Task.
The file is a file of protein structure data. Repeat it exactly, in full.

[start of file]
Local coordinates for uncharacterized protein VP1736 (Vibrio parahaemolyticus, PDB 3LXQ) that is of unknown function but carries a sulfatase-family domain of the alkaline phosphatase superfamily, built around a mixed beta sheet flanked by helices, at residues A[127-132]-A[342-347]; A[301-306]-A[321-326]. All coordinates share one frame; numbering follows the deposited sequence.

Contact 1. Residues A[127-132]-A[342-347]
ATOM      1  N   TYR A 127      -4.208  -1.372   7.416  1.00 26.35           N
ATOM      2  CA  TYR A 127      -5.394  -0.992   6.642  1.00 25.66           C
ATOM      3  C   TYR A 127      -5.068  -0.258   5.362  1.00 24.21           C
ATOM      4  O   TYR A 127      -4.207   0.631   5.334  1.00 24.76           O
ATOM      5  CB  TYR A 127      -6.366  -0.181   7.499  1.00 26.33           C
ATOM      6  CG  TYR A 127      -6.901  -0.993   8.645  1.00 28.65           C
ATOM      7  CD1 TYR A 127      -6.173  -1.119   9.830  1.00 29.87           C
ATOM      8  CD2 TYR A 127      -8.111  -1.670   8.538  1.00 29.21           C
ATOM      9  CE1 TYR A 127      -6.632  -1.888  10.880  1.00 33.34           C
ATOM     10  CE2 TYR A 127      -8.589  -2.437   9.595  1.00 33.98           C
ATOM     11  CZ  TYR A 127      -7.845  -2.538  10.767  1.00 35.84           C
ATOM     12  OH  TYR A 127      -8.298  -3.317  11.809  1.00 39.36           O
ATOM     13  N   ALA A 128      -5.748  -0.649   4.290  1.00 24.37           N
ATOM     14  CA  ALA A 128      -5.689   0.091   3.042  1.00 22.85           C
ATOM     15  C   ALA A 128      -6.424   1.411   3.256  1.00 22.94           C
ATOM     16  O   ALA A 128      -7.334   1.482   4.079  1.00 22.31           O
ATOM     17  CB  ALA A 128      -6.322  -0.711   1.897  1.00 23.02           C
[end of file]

Local coordinates for uncharacterized protein VP1736 (Vibrio parahaemolyticus, PDB 3LXQ) that is of unknown function but carries a sulfatase-family domain of the alkaline phosphatase superfamily, built around a mixed beta sheet flanked by helices, at residues A[127-132]-A[342-347]; A[301-306]-A[321-326]. All coordinates share one frame; numbering follows the deposited sequence.

Contact 1. Residues A[127-132]-A[342-347]
ATOM      1  N   TYR A 127      -4.208  -1.372   7.416  1.00 26.35           N
ATOM      2  CA  TYR A 127      -5.394  -0.992   6.642  1.00 25.66           C
ATOM      3  C   TYR A 127      -5.068  -0.258   5.362  1.00 24.21           C
ATOM      4  O   TYR A 127      -4.207   0.631   5.334  1.00 24.76           O
ATOM      5  CB  TYR A 127      -6.366  -0.181   7.499  1.00 26.33           C
ATOM      6  CG  TYR A 127      -6.901  -0.993   8.645  1.00 28.65           C
ATOM      7  CD1 TYR A 127      -6.173  -1.119   9.830  1.00 29.87           C
ATOM      8  CD2 TYR A 127      -8.111  -1.670   8.538  1.00 29.21           C
ATOM      9  CE1 TYR A 127      -6.632  -1.888  10.880  1.00 33.34           C
ATOM     10  CE2 TYR A 127      -8.589  -2.437   9.595  1.00 33.98           C
ATOM     11  CZ  TYR A 127      -7.845  -2.538  10.767  1.00 35.84           C
ATOM     12  OH  TYR A 127      -8.298  -3.317  11.809  1.00 39.36           O
ATOM     13  N   ALA A 128      -5.748  -0.649   4.290  1.00 24.37           N
ATOM     14  CA  ALA A 128      -5.689   0.091   3.042  1.00 22.85           C
ATOM     15  C   ALA A 128      -6.424   1.411   3.256  1.00 22.94           C
ATOM     16  O   ALA A 128      -7.334   1.482   4.079  1.00 22.31           O
ATOM     17  CB  ALA A 128      -6.322  -0.711   1.897  1.00 23.02           C